Which brings us to the hot issue of hooks, which according to ACEWG, is a “tool developed over thousands of years to allow a mahout to get an elephant’s attention in an emergency…or to ensure safety.” ACEWG went on to say that not carrying a hook is dangerous for both the elephant and any people around, “as with all tools, the hook can be misused or used purely for punishment, which is not its intended use, which is generally to be tapped onto pressure pointsi.” It is a simple matter of looking at the foreheads of elephants for signs of hook abuse; if there are no scars, then this is a non-issue. Other contentious and greatly misunderstood issues are those of riding, “two people in a saddle is less than 10% of the elephant’s body weight and will not be an undue stressor if ride times are limited,” and of course shows and performances, “as long as they are within their natural skillsets, and using positive training techniques…can benefit the animal’s health,” according to ACEWG.
“It is the same old story repeatedly reused again and again for decades with more drama but less truth,” sighed Rademaker.
“People love to hear that elephants are rescued from unsafe or unsuitable living conditions. But rescuing is just the beginning. We can’t just say, ‘look! We rescued an elephant’ and already we’re the hero. The story is not completed there. Lives of the elephants after rescued can be as challenging as before, same as lives of children after they are fostered. It doesn’t just matter what happened before, once elephants have been rescued, they have the rights to be happier and healthier. Their sad stories are not supposed to be used for emotional donations,” said Teerapat.
Sanctuaries are businesses, just like camps, and profits need to be made. These are the reality of the future of Thailand’s elephants — they need to earn a living. And tourism is, at this point, the only viable solution. As long as standards are set and owners and mahouts as well as tourists are properly educated, elephants should enjoy a healthy and happy future working Thailand’s tourism industry.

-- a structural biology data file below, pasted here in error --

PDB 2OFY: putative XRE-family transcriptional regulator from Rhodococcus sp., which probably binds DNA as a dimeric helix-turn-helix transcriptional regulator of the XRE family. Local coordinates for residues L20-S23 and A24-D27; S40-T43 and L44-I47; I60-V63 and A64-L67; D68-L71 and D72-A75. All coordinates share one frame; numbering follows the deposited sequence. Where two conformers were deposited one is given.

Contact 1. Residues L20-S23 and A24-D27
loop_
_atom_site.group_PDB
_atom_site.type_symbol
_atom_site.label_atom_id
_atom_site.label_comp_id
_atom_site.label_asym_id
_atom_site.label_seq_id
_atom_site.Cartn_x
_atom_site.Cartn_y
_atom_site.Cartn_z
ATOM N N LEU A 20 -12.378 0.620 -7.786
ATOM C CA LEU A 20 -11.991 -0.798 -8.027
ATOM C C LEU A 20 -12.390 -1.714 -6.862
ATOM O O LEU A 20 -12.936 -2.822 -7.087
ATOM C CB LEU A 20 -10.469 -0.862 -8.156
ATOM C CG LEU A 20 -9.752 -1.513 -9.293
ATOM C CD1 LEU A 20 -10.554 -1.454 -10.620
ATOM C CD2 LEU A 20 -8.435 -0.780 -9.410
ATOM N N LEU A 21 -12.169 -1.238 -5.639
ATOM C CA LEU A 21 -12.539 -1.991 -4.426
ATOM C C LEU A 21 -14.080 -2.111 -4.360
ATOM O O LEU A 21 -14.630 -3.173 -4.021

It was reported by CNN Travel in 2016 that more than 100 tour companies were boycotting elephant rides following World Animal Protection’s campaign.
“Boycotting the elephant camp is only going to make things worse,” said Rademaker referring to the mere 5% of soul-searching western tourists who will actually boycott camps, according to a report by Naka Foundation. The vast majority of tourists seeking elephant tourism are now Chinese and Asians, according to the report, expect to pay less for their experience and seek more showboating and entertainment. “The whole boycott thing is only going to force all the elephant camps to target Chinese or other markets instead,” explained Rademaker.
“The threat is that not many people in those markets actually care about animal welfare. The lower income from low paid tourists will only force the camp to work the elephants harder to earn the same amount of money. It is destructive.”
95% of captive elephants in Thailand, or around 3,400, are privately owned which means that tourism is their only future. Boycotting them is ignorant and dangerous. What should happen is more exposure which will lead to pressure to set and maintain standards of care. The primary law in Thailand regulating captive elephants is the 1939 Beasts of Burden Act, which doesn’t even mention the safety or welfare of the animals. Updating this law and bringing it into the 21st century is the priority for many who care for the future of the Thai elephant.
A Trunk in Hand Future
There are many groups working towards this shared goal and there is beginning to be some strength in numbers and tentatively good news. Citylife attended a workshop in early June organised by The Golden Triangle Asian Elephant Foundation (GTAEF) introducing Target Training, a positive reinforcement training used to reduce the stress of elephants during medical treatment, and we are hearing of more efforts by various foundations and experts in the field who are working together to educate, set standards and hopefully begin to change the negative and false narrative that has been engulfing Thailand’s elephant tourism industry.
Patara Elephant Farm has arguably the best breeding programme of captive Asian elephants in the world, having birthed 36 elephants last year with a projected 34 being born this year. The Thai Elephant-Assisted Therapy Project is successfully exploring ways for elephants to be used in therapy for children with autism and Down syndrome. Groups like NAKA and GTAEF are turning the narrative tide and gaining traction in pooling resources and support from various stakeholders. Travelife, in partnership with Center of Excellence in Elephant and Wildlife Research, Chiang Mai University, ACEWG and various other supporters, are working to set up the Elephant Camp Animal Welfare and Sustainability Standard which they hope will be adopted by elephant camps throughout the region. Mae Sa Elephant Camp, Chiang Mai’s first elephant tourism business, and owner of 80 elephants, has also shown remarkable commitment over the past four years by now offering mahout training courses and certifications which are of a standard acceptable by all parties. It is hoped that others will soon play ball and together we can look forward to a bright and sustainable future with our pachyderm friends.
Related Article: Changing the Narrative for Captive Elephants